Objectors and fee requests
We recently had two victories in two cases in front of the same judge; the question then becomes whether to submit a fee request. There’s good precedent for us asking for fees in both cases on the theory that the objection “improved the process,” but we take the position that class attorneys should only recover fees rationally related to the size of the class benefit achieved, so, to remain cleaner than Caesar’s wife, we only ask for fees when we actually achieve a pecuniary benefit for the class, and our fee request is always on a percentage basis of the benefit. (Moreover, we only accept fees that are court-ordered, and we do not “settle” our objections unless the settlement results in a fix of the issues we objected to, i.e., we don’t make quid quo pro extortionate objections for settlement money.)
A lodestar calculation is a bad idea for objections, because it encourages technical objections that don’t benefit the class, and encourages wasteful litigation over fishing-expedition discovery. It’s too easy to manipulate lodestar: we see this often in the class action context, where lots of low-paid temp attorneys request and review millions of pointless documents and then get “billed” at over $300/hour. Nor is it a good use of court resources to scrutinize the hourly bills for waste and duplication (which is bound to happen given the number of cases unnecessarily involving multiple law firms). The right way, and most efficient way, to align incentives is, in my view, a reasonable percentage of the recovery.
So, in one case, our only accomplishment was to reduce the exorbitant fee request; we didn’t ask for fees for ourselves because the class didn’t see a penny of that reduction (though a for-profit objector did request fees, as was their right). In the other case, the parties responded to our objection by modifying the settlement to partially address our concerns, and, as a result, the class received an additional $2.5 million in recovery that would have otherwise instead gone to unrelated third parties (including two schools affiliated with lead class counsel).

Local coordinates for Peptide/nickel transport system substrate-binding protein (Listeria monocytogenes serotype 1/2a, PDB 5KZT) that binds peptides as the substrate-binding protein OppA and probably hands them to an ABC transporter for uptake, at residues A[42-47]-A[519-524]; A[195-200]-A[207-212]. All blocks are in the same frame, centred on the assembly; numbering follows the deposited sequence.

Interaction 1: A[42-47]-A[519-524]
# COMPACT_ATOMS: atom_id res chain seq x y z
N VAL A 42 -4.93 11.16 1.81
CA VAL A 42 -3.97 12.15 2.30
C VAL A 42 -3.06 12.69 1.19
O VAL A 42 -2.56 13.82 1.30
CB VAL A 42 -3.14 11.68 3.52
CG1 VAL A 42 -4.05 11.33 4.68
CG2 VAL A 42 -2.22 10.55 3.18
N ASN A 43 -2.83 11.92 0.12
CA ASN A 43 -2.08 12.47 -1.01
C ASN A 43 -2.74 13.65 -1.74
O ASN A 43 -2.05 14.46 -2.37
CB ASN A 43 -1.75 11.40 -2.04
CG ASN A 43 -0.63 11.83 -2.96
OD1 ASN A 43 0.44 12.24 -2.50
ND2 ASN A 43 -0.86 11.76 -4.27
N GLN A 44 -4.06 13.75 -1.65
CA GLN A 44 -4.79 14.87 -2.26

A year ago I said we wouldn’t seek more than 4.4% in a fee request, but that was when we consisted of one attorney and one part-time volunteer; I was indifferent if we were short on cash flow in any given month, because I live a frugal life and could support myself out of my own savings and occasional poker-playing Las Vegas trips if I had to (as I did for several months). Now that I have other attorneys doing work for CCAF who do depend on CCAF for an embarrassingly below-market income, and who would suffer financially if we ever ran out of money; and now that I find CCAF having to turn down legitimate cases because of lack of resources, I’m hurting my cause by being so noble-minded. And because we only ask for fees to be deducted from class counsel’s fee request, the only beneficiary of that noble-mindedness are the trial lawyers who were happy to shortchange their putative clients to begin with.
In the case where we won $2.5 million, the plaintiffs’ attorneys made lots of frivolous arguments and filings that raised our costs and time-commitment substantially, and created risk that we wouldn’t get any fees at all. We would have been willing to stipulate for a joint application for 3.5% of what we had won, but the plaintiffs’ attorneys, embarrassed by our success, insisted on scorched-earth litigation tactics instead (including the standard offensive ad hominem name-calling), so, given the increased risk we were facing, and the increased hassle of having to collaterally litigate attorneys’ fees instead of other class action settlements, we saw no reason not to request the full extent of what the law permits—a proportionate share of attorneys’ fees, reflecting our contribution to the class recovery. 15% of the class recovery was directly attributable to our objection: why shouldn’t we get 15% of the total amount of attorneys’ fees? In this case, it works out to an 11.9% contingent-fee request, still well under the 25% benchmark for settlements of this size or the 35%+expenses we see some class attorneys abusively request.
Nevertheless, we operate largely on the basis of the generosity of our donors. If you gave us money between May 30 and today because you thought we were only going to ask for 4.4% of attorneys’ fees, and do not believe you have gotten fair charitable value from your donation or are otherwise offended by our fee request, let me know, and we can discuss a refund or a modification of our request.